Does your child have a TBI?

On Behalf of | Jan 4, 2022 | Personal Injury |

A traumatic brain injury is a close-headed injury that occurs as the result of a sudden blow or blunt force trauma to the head. This type of injury causes damage to the brain and affects the brain cells on either a temporary or permanent basis. If you were in a car accident, which is one of the most common causes of a TBI, and your child was a passenger in the vehicle, it is important that you are familiar with the signs and symptoms of TBIs in children.

TBIs affect everyone differently and can have a broad range of physical and psychological effects. Symptoms can appear immediately, or they may take days to weeks to develop. As a TBI victim yourself, you may easily recognize the signs. However, if your child is younger and unable to either articulate or voice his or her concerns, the signs may not be immediately obvious. In these cases, how can you tell if your child has a TBI and requires treatment? The Mayo Clinic details the top signs of a TBI in a child to look for.

TBI symptoms in children

Some of the most common symptoms of a TBI include headaches, sensory issues, communication problems and confusion. Unfortunately, young children are often unable to articulate to their parents when they develop these issues, which means you must remain vigilant for changes in your child’s behaviors and patterns. Some changes you may observe after an accident are as follows:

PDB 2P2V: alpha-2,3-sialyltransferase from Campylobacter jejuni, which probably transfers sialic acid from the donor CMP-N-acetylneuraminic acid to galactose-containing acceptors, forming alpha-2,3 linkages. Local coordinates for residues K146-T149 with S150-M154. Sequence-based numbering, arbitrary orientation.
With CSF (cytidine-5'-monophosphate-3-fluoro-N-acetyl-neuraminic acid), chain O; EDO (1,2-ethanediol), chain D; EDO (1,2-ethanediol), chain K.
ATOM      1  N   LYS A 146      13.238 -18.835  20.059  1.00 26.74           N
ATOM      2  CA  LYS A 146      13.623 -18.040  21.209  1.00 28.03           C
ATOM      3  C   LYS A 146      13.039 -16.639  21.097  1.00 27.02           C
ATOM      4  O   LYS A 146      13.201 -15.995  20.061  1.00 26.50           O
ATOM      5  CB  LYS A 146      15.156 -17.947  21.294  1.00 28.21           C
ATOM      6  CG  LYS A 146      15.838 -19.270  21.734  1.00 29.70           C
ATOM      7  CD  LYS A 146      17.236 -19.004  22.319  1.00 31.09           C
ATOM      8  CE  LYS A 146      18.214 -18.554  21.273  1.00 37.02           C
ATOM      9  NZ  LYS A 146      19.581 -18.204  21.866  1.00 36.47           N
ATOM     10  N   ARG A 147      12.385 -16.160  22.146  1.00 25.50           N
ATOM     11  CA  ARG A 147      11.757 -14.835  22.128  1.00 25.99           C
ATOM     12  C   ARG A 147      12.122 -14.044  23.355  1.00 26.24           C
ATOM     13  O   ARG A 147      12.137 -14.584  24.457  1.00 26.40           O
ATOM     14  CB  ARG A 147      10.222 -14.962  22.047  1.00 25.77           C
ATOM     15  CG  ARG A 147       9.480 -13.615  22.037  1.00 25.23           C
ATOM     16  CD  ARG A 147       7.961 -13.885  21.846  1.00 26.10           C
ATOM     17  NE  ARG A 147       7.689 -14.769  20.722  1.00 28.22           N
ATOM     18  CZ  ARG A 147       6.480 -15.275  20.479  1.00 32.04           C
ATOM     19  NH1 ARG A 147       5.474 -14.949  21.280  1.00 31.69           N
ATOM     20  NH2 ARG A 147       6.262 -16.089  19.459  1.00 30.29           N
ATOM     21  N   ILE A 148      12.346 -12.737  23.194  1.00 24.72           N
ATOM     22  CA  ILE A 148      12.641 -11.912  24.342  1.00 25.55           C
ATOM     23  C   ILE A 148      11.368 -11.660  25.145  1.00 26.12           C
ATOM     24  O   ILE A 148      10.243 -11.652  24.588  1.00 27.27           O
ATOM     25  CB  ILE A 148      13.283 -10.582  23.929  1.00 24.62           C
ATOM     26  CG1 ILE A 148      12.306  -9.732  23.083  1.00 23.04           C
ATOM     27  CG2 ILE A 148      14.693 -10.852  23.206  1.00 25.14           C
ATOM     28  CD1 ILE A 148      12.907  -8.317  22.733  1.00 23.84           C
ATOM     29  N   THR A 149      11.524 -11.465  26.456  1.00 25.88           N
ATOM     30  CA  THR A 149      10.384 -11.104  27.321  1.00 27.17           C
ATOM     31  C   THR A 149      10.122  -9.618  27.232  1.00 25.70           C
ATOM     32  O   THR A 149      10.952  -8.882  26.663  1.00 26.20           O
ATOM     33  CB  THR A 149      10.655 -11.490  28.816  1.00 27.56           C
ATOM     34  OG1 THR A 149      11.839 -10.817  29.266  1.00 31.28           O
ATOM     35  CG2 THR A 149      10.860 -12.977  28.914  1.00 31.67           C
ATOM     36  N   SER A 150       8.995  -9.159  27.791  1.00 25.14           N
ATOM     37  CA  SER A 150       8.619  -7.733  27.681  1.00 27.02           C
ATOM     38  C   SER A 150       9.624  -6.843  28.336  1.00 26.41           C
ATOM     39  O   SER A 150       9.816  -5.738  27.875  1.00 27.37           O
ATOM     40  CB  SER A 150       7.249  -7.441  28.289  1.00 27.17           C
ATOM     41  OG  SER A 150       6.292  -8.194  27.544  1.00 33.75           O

• Easy or unusual irritability
  • Changes in nursing or eating habits
  • Inconsolability and persistent crying
  • Changes in sleep patterns
  • Unusual lack of focus
  • Fatigue or drowsiness
  • Seizures
  • Loss of interest in favorite toys, activities or TV shows

If you notice any of the changes in your child in the days or weeks following an accident, consult with his or her doctor right away.

Possible complications

With or without treatment, TBI victims can develop complications. This is especially true of persons who sustain moderate to severe brain injuries. The most common complications entail prolonged or permanent changes in awareness, states of consciousness or responsiveness. Examples of each include minimally conscious state, coma, vegetative state and brain death. Physical complications may include vertigo, headaches, infections, seizure, blood vessel damage and fluid buildup in the brain.

Brain injuries can have significant complications. If your child sustained a TBI in an accident, you may require financial remuneration and more, in which case you may want legal help.